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Knock-knock. Who's there?

Liv Tyler is unhappy when her home is invaded in "The Strangers."

My mistake was to read the interview with the director. At the beginning of my review of "The Strangers," I typed my star rating instinctively: "One star." I was outraged. I wrote: "What a waste of a perfectly good first act! And what a maddening, nihilistic, infuriating ending!" I was just getting warmed up.

And then, I dunno, I looked up the movie on IMDb and there was a link to an interview with Bryan Bertino, the film's writer and director, and I went there, read it and looked at his photo. He looked to be in his 20s. This was his first film. Bertino had been working as a grip on a peanuts-budget movie when he pitched this screenplay to Rogue Pictures and then was asked to direct it. He gave a friend his grip tools and thought: "Cool, I'm never going to need this anymore! I'm never using a hammer again." Then he told the interviewer: "I still had to buy books on how to direct."

So I thought, Bryan Bertino is a kid, this is his first movie, and as much as I hate it, it's a competent movie that shows he has the chops to be a director. So I gave it 1.5 stars instead of one.

Still harsh, yes. I think a lot of audience members will walk out really angry at the ending, although it has a certain truthfulness and doesn't cheat on the situation that has been building up. The movie deserves more stars for its bottom-line craft, but all the craft in the world can't redeem its story.

Yes, Bertino can direct. He opens on a dark night in a neighborhood of deserted summer homes, with two people in a car. These are Kristen (Liv Tyler) and James (Scott Speedman). They are coming from a wedding reception. They go inside James' summer home. We learn that he proposed to her, but she "isn't ready." The camera focuses on a 33-rpm turntable, which, along with their Volvo, are the easiest two props I can imagine to create a 1970s period look.

I am intrigued by these people. Will they talk all night? Will they do things they'll regret forever? Will they ... there is a knock on the door! Not the sound of a human hand, hitting wood. The sound of something hard, hitting wood. It is very loud, and it echoes. To evoke an infinitely superior film, it creates the same sense of alarm and danger as the planks do, banging against each other in "Le Fils" ("The Son") by the Dardenne brothers.

They open the door and find a young girl. They tell her she has the wrong house. She goes and stands in the yard. And then, all night long, their sense of security is undercut by more knocks, breaking glass, scraping, smashing. The soundtrack is the third protagonist. After a time, Bertino creates an empty space in one of his compositions, and it attracts a... figure... that casually fills it, wearing a mournful, shroud-like mask. We will see the mask again. Also two figures wearing little doll masks that are not sweet, but ominous. We recall the opening credits telling us, "this film is inspired by true events." Never a good sign.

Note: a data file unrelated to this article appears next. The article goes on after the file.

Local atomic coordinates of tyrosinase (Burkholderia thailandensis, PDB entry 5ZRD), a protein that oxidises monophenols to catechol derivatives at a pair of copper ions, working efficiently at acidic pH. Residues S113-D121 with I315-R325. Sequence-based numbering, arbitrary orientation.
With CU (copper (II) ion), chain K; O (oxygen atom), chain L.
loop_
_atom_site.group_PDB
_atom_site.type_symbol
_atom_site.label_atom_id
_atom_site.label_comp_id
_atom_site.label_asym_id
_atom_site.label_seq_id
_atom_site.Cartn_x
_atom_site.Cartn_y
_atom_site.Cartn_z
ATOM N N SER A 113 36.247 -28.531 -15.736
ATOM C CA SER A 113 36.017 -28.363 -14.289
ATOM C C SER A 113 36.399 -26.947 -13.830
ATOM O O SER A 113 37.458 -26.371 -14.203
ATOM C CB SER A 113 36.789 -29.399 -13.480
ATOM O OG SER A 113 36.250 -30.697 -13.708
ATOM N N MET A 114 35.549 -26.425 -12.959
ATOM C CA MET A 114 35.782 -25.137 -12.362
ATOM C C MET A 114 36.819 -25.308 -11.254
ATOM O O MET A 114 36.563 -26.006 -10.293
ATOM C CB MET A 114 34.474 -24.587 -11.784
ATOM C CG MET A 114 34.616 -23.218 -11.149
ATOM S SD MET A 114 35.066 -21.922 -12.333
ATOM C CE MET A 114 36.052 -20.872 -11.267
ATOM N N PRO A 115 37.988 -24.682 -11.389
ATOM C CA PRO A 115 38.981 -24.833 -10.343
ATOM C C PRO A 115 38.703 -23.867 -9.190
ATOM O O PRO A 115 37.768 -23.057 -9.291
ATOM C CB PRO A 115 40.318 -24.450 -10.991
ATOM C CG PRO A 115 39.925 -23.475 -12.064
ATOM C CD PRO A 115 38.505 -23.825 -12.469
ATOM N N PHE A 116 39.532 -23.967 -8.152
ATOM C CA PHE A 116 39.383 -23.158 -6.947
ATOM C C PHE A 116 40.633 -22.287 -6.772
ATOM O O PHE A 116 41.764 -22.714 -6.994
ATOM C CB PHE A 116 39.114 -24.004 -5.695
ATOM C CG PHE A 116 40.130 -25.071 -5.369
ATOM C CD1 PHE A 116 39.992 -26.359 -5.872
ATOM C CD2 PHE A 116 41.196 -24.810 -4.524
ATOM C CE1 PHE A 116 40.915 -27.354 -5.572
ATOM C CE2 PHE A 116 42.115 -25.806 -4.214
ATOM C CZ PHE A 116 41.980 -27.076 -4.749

Is "The Strangers" inspired by other movies? Asked by if he was influenced "by the film" (never named), Bertino answers, as only someone young and innocent could answer: "I don't necessarily think that I looked at it, you know." The necessarily is a masterstroke. He adds: "I'm definitely influenced by like '70s genre stuff in general, structure-wise." Bertino adds: "I read Helter Skelter when I was like 11. That was where I first started getting interested in the idea of people just walking into a house that you didn't know. I lived in the middle of nowhere in Texas where you could call out in the middle of the night and nobody would hear you."

There have been great movies about home invasion, like "In Cold Blood," that made more of it than gruesome "events." "The Strangers" is a well-shot film (the cinematographer is the veteran Peter Sowa). It does what it sets out to do. I'm not sure that it earns the right to do it. Bertino shows the instincts of a good director; I hope he gets worthier material.

It's a melancholy fact that he probably couldn't have found financing if his first act had lived up to its promise. There's a market for the kind of movie that inspires the kinds of commercials and trailers that "The Strangers" inspires, ending with a chilling dialogue exchange:

"Why are you doing this to us?"

"Because you were home."

The interview is at

Roger Ebert

Roger Ebert was the film critic of the Chicago Sun-Times from 1967 until his death in 2013. In 1975, he won the Pulitzer Prize for distinguished criticism.

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Film Credits

The Strangers movie poster

The Strangers (2008)

Rated R for violence/terror and language

90 minutes


Kip Weeks as Man in the Mask

Gemma Ward as Dollface

Scott Speedman as James

Glenn Howerton as Mike

Liv Tyler as Kristen

Laura Margolis as Pin-Up Girl

Written and directed by

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